Is the grass always greener on the other side of the fence? Peek over the pickets and find out. This vast country is affluent, multicultural and...
  • Cigarette price increase in Australia just DAYS away
    Daily Mail

    Cigarette price increase in Australia just DAYS away

    The price of cigarettes has gone up in the US, but Australia is still the most expensive place to buy smokes in the world. New York City Mayor Bill de Blasio raised the cost of a pack of cigarettes from $10.50 to $13, the equivalent of $AU17, to take effect this month. With packs rising to $13, they were still no match for a packet of cigarettes in Australia after costs were pushed up to nearly $40 in this year's Budget. Treasurer Scott Morrison announced smokers would be slugged even more for a pack of cigarettes on September 1 this year, in the second of four consecutive 12.5 per cent tobacco excise hikes. The tax hike is expected to result in a price increase of about $3 for a typical packet. 

  • What You Must Know About Australia and New Zealand Banking Group Limited’s (ASX:ANZ) ROE
    Simply Wall St.

    What You Must Know About Australia and New Zealand Banking Group Limited’s (ASX:ANZ) ROE

    I am writing today to help inform people who are new to the stock market and want to learn about Return on Equity using a real-life example. With an ROERead More...

  • Arinn Young scores 31 points to lead Canada past Australia 82-74 in overtime

    Arinn Young scores 31 points to lead Canada past Australia 82-74 in overtime

    HAMBURG — Make it two straight wins for the Canadian women's squad at the World Wheelchair Basketball Championships. Arinn Young led the way with 31 points and 15 rebounds as Canada improved to 2-1 with a 82-74 win in overtime against Australia on Sunday. Cindy Ouellet of Quebec City added 21 points, while Rosalie Lalonde of Saint-Clet, Que., and Tamara Steeves of Mississauga, Ont., had 14 and 13 points, respectively. "That will be one of the all-time favourite basketball games I will ever play in. I've never felt so confident in my teammates. And I just think that was such a good family win. All of us fully took part in that game and came together to pull it off," said Young. Cobi Crispin paced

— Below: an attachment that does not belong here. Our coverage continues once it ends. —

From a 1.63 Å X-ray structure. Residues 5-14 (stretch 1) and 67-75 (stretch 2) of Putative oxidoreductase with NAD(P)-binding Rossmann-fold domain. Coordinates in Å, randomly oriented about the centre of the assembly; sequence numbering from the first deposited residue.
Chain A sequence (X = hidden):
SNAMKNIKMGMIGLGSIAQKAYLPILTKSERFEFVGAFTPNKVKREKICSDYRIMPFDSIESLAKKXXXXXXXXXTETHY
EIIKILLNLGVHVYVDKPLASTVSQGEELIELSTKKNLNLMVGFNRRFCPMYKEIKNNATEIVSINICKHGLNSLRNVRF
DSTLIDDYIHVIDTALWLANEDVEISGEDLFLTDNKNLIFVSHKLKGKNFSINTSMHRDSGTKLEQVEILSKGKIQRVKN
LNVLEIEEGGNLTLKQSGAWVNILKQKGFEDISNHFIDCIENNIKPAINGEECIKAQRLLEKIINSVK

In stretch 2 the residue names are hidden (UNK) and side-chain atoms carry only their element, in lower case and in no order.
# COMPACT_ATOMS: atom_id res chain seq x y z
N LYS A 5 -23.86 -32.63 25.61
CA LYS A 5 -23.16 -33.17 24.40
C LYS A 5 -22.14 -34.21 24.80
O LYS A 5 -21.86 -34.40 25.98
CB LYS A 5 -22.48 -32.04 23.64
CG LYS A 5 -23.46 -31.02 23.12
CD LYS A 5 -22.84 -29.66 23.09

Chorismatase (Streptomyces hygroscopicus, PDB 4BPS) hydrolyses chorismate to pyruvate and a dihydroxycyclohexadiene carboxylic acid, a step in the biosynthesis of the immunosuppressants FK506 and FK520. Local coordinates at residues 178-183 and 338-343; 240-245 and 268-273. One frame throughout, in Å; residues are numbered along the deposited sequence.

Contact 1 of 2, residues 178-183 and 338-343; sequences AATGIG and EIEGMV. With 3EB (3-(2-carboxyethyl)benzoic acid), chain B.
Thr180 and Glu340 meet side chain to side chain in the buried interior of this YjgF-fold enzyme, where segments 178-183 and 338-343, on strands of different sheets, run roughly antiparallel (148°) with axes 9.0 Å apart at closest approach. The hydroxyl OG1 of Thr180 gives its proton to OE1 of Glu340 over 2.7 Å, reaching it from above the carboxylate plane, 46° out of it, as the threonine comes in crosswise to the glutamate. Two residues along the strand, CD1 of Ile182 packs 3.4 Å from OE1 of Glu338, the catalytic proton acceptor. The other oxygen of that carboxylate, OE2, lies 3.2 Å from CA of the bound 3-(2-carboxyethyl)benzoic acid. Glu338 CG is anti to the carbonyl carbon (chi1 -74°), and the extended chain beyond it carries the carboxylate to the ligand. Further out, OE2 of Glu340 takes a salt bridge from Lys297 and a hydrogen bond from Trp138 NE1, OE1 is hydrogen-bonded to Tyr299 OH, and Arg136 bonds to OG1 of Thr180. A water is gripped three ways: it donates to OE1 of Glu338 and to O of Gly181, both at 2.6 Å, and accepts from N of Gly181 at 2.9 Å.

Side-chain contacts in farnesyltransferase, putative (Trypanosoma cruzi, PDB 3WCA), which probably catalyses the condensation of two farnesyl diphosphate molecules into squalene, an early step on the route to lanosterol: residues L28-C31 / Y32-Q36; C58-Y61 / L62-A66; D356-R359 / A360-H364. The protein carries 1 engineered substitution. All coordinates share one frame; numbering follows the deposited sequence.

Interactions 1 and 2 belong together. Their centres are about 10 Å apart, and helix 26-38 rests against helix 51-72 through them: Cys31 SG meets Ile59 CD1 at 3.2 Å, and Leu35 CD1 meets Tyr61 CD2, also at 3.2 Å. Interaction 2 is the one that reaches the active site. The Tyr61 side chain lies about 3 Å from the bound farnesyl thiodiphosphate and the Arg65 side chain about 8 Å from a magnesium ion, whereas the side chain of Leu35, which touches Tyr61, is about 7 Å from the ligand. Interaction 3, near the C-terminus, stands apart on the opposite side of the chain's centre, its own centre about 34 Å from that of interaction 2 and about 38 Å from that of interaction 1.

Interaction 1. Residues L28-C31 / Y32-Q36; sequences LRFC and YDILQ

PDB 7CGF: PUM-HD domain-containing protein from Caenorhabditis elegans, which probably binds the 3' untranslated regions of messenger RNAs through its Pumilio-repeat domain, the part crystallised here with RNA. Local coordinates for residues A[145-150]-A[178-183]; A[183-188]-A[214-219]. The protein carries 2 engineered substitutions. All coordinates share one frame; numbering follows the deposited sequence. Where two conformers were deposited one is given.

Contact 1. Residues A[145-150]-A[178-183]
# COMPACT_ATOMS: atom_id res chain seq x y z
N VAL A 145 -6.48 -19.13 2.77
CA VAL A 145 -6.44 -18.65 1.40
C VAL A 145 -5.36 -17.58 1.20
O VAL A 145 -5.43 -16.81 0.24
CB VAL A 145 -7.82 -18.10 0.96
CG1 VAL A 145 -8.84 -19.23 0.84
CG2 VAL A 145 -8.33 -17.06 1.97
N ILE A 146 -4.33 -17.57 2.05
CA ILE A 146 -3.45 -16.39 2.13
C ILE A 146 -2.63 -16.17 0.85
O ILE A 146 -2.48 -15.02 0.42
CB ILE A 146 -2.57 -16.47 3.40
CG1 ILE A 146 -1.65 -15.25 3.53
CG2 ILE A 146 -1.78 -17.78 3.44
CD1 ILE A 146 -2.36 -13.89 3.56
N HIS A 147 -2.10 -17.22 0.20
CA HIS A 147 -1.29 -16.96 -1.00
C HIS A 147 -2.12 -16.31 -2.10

• Canada grants Aussie man refugee status
    Daily Mail

    Canada grants Aussie man refugee status

    An Australian man has reportedly been granted refugee status in Canada amid fears for his life after he infiltrated the Bandidos bikie gang. Canada's Immigration and Refugee Board (IRB) granted Stevan Utah refugee status after hearing evidence about how he had acted as an undercover informant for the Australian Crime Commission (ACC) during an operation against bikie gangs in 2006, the ABC reported on Monday. The decision by the IRB is considered highly unusual given Mr Utah comes from Australia, which while a democratic country has been found to be lacking when it came to protecting him. Mr Utah, a former soldier, fled Australia after his cover was blown and Bandidos members tried to kill him

  • UK fintech 'unicorn' Ebury heads to Australia
    Financial Review

    UK fintech 'unicorn' Ebury heads to Australia

    Billion-dollar British fintech firm Ebury has set up shop in Sydney, having identified the Australian market as a good foothold for southern hemisphere expansion. The company, which was founded in London in 2009 by Spanish entrepreneurs Salvador Garcia and Juan Lobato, helps small businesses transact internationally by offering tailored financing solutions which can usually only be accessed by major corporations through the big banks. It offers international payments in over 140 currencies, as well as foreign exchange risk management strategies and import lending facilities. "We are excited about the opportunity in Australia, and see it is a gateway country for the Asia Pacific and a key market in our ongoing global growth strategy.

  • Reuters

    Australia's Gateway Lifestyle backs Hometown offer